Arranged in nine chapters with a short introduction and conclusion, the book presents a sometimes redundant chronological telling of Paul's life and work through 1920, beginning with her "Formation as Activist" and ending with her "At Nonviolent War" (with Wilson). Journalism and media historians will likely find chapter 3, devoted to Paul's weekly newspaper, The Suffragist, which she wrote with Burns, of special interest. Envisioned to serve the cause of suffrage only, unlike NAWSA's more broadly focused Woman's Journal, Paul's weekly subscriptions skyrocketed from twelve hundred in 1913, the first year of publication, to ten thousand paid subscribers five years later. Initially, women's advocate and journalist Rheta Childe Dorr, who had written for several national publications including the New York Evening Post, the Sun, and the Tribune, as well as magazines, served as editor. She resigned when Paul refused to give her full editorial control. For Paul, there was no place for the objectivity that Dorr sought: The Suffragist was an organ for promoting the cause. Following her resignation, Dorr accepted a place on Paul's advisory council and led a demonstration of five hundred members of the General Federation of Women's Clubs in 1914 to present a resolution on the suffrage amendment to the president. The Suffragist was unique among women's publications in utilizing cover editorial cartoons, a point that Adams and Keene use to press their case for Paul's original use of visual rhetoric. While the first two covers were donated by Washington artist Will H. Chandlee, most of the covers were drawn by Nina Evans Allender, who made her artistic reputation, after studying at the Corcoran School of Art and the Pennsylvania Academy of the Fine Arts, as the journal's political cartoonist (she drew over 250 cartoons and was a long-time member of the NWP); the book reproduces several of these. By the end of 1918, as the struggle for the vote became increasingly embattled due to Wilson's obstinacy, Paul had gained the support of prominent Socialist Party members, two of whom--Louise Bryant and John Reed--began writing for The Suffragist and speaking at NWP meetings.
Adams's previously published work exploring the historical and political changes in college rhetoric and composition curricula --Progressive Politics and the Training of America's Persuaders (1999) and A Group of Their Own: College Writing Courses and American Women Writers, 1880-1940 (2001)--has prepared her to bring a fresh perspective to examining multiple kinds of rhetoric, especially when combined with political empowerment, one of her favored topics. (Keene's publications have focused almost exclusively on college writing textbooks and guides.) Paul's efforts in the early years of the twentieth century thus provide a perfect vehicle for Adams's interests.
The documentation of Paul's ever-shifting use of nonviolent and visual rhetorical strategies wonderfully focalizes for contemporary readers her uncanny knack for gaining steady, unconventional publicity, a skill largely unrecognized by media historians as well as women's historians. Paul studiously utilized traditional venues--print publications and circular letters to potential supporters, as well as picketing, deputations, and lobbying of Congress and the president--then supplemented them with unusual and frequently controversial public protests, from the staged public demonstrations and Hollywood-worthy pageants and parades to the haunting street theater of the silent sentinels' banners turning Wilson's democracy abroad rhetoric back against him, and the symbolic use of so-called suffrage watchfires--urns used to publicly and literally burn Wilson's speeches and then more radically, his cardboard effigy.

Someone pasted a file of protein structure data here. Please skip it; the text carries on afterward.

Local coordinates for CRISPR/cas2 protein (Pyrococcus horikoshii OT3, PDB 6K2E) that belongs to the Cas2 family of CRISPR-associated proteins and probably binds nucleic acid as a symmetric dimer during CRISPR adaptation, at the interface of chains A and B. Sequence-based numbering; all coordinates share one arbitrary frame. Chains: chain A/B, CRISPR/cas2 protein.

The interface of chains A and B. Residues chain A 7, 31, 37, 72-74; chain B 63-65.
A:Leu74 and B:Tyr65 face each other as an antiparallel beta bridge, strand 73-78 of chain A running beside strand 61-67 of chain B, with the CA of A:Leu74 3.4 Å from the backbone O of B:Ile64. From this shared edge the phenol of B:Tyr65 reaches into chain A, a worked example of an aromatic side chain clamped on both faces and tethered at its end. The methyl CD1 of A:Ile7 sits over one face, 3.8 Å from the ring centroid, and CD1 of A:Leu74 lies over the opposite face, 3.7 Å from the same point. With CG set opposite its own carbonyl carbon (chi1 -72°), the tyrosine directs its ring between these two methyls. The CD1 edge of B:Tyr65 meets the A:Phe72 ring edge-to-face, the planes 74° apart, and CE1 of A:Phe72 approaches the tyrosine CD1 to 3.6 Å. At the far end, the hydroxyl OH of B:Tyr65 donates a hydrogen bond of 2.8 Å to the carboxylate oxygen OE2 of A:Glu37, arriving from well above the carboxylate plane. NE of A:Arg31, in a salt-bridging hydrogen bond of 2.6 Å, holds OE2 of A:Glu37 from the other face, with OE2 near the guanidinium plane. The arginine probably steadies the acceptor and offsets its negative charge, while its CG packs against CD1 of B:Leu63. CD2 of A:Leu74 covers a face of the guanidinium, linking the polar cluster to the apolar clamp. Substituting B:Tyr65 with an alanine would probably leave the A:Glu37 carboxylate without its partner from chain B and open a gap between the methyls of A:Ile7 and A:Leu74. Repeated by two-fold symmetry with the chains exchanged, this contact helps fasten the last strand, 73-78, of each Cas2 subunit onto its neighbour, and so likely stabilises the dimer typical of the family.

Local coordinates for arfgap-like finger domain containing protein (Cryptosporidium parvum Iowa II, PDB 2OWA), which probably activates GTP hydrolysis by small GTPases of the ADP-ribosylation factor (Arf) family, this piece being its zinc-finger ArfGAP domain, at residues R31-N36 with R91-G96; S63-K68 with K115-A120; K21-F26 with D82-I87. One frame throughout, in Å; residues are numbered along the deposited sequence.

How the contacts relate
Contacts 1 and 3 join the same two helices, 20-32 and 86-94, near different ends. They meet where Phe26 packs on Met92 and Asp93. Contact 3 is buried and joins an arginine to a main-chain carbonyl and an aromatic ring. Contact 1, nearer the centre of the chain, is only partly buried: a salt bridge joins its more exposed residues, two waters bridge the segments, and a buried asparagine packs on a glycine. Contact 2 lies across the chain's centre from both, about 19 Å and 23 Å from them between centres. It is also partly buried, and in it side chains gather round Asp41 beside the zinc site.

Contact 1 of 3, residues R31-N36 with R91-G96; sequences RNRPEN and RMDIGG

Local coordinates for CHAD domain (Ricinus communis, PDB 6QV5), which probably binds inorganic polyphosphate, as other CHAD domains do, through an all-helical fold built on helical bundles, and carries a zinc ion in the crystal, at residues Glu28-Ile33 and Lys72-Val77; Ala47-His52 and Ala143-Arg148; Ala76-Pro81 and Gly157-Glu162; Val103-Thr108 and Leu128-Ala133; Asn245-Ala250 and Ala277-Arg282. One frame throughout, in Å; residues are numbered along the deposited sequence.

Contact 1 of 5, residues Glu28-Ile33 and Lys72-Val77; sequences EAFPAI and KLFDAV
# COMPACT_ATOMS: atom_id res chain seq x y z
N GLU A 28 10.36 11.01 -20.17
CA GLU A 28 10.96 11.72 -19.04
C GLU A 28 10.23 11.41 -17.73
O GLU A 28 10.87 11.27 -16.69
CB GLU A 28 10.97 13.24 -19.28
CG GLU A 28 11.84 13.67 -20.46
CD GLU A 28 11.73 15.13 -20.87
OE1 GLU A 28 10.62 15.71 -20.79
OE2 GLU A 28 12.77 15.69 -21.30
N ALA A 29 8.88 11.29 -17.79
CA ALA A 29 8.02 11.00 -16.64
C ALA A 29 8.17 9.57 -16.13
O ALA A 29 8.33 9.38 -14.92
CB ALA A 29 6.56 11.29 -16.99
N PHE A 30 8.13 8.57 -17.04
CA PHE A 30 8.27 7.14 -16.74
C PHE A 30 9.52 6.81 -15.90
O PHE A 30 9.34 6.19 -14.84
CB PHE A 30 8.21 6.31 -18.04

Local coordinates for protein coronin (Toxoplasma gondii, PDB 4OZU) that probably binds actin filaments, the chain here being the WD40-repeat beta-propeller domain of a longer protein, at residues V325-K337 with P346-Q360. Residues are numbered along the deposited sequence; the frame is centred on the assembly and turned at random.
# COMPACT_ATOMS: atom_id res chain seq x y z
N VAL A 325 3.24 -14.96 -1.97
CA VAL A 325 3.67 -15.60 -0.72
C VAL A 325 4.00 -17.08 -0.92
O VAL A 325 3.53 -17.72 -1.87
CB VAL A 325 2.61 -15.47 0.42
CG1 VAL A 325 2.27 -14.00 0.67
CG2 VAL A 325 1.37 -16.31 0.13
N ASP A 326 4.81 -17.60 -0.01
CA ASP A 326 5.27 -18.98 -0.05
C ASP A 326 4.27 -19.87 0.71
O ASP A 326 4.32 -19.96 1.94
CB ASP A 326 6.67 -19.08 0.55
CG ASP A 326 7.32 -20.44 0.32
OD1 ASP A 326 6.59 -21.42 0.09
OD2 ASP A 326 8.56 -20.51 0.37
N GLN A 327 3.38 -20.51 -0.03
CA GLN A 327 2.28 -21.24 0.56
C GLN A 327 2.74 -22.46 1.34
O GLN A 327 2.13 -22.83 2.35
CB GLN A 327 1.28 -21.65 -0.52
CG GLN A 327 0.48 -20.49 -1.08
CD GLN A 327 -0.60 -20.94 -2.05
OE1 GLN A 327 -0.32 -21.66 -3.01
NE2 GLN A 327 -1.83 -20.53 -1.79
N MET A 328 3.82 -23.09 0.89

The book invites readers to think of Paul as a forerunner in employing many of the nonviolent media-savvy tactics that would later be used by the civil rights, feminist, and antiwar movements in the mid-to-late twentieth century (and even of some of the nonviolent street theater deployed in Seattle, Washington, during the 1990s protests against the World Trade Organization). Paul was present, as a tribute to her suffrage work, at the signing of the 1964 Civil Rights Act, and died in 1977, after watching the Equal Rights Amendment, which she wrote and sponsored immediately after the Nineteenth Amendment, fail to gain ratification.
The book does have some weaknesses. While Adams and Keene's meticulous use of archival documents brings Paul's almost daily work during those eight crucial years alive, they unfortunately add clutter with unnecessary, reductive end-of-chapter summarizing, frequently oversimplified theoretical analysis, and a tone at times approaching hagiography. With few exceptions, the book skirts issues that might cast Paul in a negative light. For example, the dilemma over how visibly Paul should align her NWP with black women is barely addressed; her alliances with working-class women's organizations and unions came only when such inclusion became expedient to her cause. The authors generally gloss over such controversies, of tremendous importance at the time. More explanation is also needed, for example, in discussing Paul's eagerness to deliberately distance herself and her cause from the NAWSA.
Still, even without a presidential campaign that will produce its first female or African American major party nominee, the not-so-well-known story of Paul's nonviolent and visual rhetorical strategies should be read by anyone interested in the intertwined history of civil rights, media relations, nonviolent movements, gender, and politics.
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Jeanette McVicker. Review of Adams, Katherine H.; Keene, Michael L., Alice Paul and the American Suffrage Campaign.